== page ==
The Aim of Terrorism

The Aim of Terrorism January 9, 2015

The aim of terrorism

Dan McClellan drew the cartoon above and shared it on Twitter. It illustrates the reason why it is important to not respond to intolerance with intolerance. It is self-defeating. If we hate all those who fit into a category with terrorists, then the claim of the terrorists that we are against their people becomes true, even if it wasn’t before, and serves to foster their aim of recruiting more people to their cause.

Martin Luther King Day is next Monday. And so let’s recall these insightful words of his:

The ultimate weakness of violence is that it is a descending spiral, begetting the very thing it seeks to destroy.

Instead of diminishing evil, it multiplies it.
Through violence you may murder the liar,
but you cannot murder the lie, nor establish the truth.
Through violence you may murder the hater,
but you do not murder hate.
In fact, violence merely increases hate.
So it goes.
Returning violence for violence multiplies violence,
adding deeper darkness to a night already devoid of stars.
Darkness cannot drive out darkness:
only light can do that.
Hate cannot drive out hate: only love can do that.

Dr. Martin Luther King, Jr., Where Do We Go from Here: Chaos or Community?, pp. 62–63..

"Good questions, and sorry for not saying more about what's in the chapter. I think ..."

What Jesus Learned from a Samaritan ..."
"No problem. Now I'm thinking that all we need is a photo of a Northern ..."

Better than a Pie Chart
"Apologies for being misleading, I was just considering the two pie charts plus considerable number ..."

Better than a Pie Chart

Browse Our Archives

Follow Us!

TRENDING AT PATHEOS Progressive Christian
What Are Your Thoughts?leave a comment
  • Thanks for this, Dr. McGrath.

  • Pacifists get conquered.

    • Non-pacifists get conquered too.

      When India was conquered, it didn’t for the most part espouse pacifism. A pacifist approach had a positive effect on accomplishing a more positive free future than violence might have.

      • Gandhi was no pacifist. His “non-violent” techniques were a necessity of being disarmed.

        Among the many misdeeds of British rule in India, history will look upon the Act depriving a whole nation of arms as the blackest.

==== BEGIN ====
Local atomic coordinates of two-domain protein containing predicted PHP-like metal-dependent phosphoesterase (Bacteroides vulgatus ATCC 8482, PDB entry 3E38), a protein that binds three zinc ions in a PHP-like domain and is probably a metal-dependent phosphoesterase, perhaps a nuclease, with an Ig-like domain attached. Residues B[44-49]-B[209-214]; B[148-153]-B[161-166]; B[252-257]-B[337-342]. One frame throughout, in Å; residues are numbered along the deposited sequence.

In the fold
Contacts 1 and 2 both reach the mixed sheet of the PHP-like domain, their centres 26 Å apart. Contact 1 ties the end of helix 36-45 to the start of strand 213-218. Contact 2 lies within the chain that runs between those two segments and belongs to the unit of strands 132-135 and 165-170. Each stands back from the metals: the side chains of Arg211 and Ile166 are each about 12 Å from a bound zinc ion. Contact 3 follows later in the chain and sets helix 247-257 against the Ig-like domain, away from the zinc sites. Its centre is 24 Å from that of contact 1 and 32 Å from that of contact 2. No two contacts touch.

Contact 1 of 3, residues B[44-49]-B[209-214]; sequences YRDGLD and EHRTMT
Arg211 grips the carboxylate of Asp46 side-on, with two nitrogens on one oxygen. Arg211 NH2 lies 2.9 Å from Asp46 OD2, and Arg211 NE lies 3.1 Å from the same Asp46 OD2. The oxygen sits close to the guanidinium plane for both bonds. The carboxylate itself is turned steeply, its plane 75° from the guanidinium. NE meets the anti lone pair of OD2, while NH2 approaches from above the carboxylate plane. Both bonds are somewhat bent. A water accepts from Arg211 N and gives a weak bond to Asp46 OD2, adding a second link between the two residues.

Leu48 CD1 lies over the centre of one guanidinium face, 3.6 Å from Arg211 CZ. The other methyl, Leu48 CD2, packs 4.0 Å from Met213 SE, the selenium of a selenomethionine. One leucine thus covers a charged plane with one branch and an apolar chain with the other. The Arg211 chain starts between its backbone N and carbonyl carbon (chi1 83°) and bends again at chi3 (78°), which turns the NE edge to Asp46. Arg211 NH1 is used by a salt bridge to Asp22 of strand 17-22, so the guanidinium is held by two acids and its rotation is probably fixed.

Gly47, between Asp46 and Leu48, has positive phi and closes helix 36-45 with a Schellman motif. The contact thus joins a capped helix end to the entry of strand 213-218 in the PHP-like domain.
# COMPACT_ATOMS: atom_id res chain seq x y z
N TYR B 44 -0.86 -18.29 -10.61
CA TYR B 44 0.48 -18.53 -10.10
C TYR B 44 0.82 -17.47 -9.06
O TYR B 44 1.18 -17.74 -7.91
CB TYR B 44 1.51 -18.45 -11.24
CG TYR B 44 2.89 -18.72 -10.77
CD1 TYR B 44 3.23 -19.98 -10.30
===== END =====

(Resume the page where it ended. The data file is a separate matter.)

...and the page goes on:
Mohandas Gandhi, an Autobiography, p. 446.

        I have been repeating over and over again that he who cannot protect himself or his nearest and dearest or their honour by non-violently facing death may and ought to do so by violently dealing with the oppressor.

        I do believe that where there is only a choice between cowardice and violence I would advise violence. Thus when my eldest son asked me what he should have done, had he been present when I was almost fatally assaulted in 1908, whether he should have run away and seen me killed or whether he should have used his physical force which he could and wanted to use, and defended me, I told him that it was his duty to defend me even by using violence. Hence it was that I took part in the Boer War, the so called Zulu rebellion and the late war. Hence also do I advocate training in arms for those who believe in the method of violence. I would rather have India resort to arms in order to defend her honor than that she should in a cowardly manner become or remain a helpless witness to her own dishonor.

        • Are you claiming that Gandhi was lying when he wrote this part that you omitted?

          But I believe that nonviolence is infinitely superior to violence, forgiveness is more manly than punishment. Forgiveness adorns a soldier…But abstinence is forgiveness only when there is the power to punish; it is meaningless when it pretends to proceed from a helpless creature….
          But I do not believe India to be helpless….I do not believe myself to be a helpless creature….Strength does not come from physical capacity. It comes from an indomitable will.

          • “Are you claiming Gandhi was lying?” That’s a rather immature reaction, and rather typical, of pacifists, when they realize he was no pacifist like them. Sure, he thought nonviolence superior, but he despised pacifist cowards, as he called them. Read what he said, and try to understand it, instead of flying off the handle.

          • You are jumping to conclusions, and making accusations, for no apparent good reason. I am not a pacifist, except in the sense that I share Gandhi’s preference for non-violent action. No flying off the handle here – just trying to address your selective quotation and inaccurate portrayal of Gandhi’s stance of principle and not mere pragmatism.

          • You’ve accused me of “lying” and “innaccurate portrayal” for simply quoting Gandhi accurately. If you can point out where I misquoted him, I’d be most glad to know.

          • You claimed that Gandhi’s non-violent activism was merely because of necessity and not a matter of principle.

          • Read what he said.

          • Read more of what he said.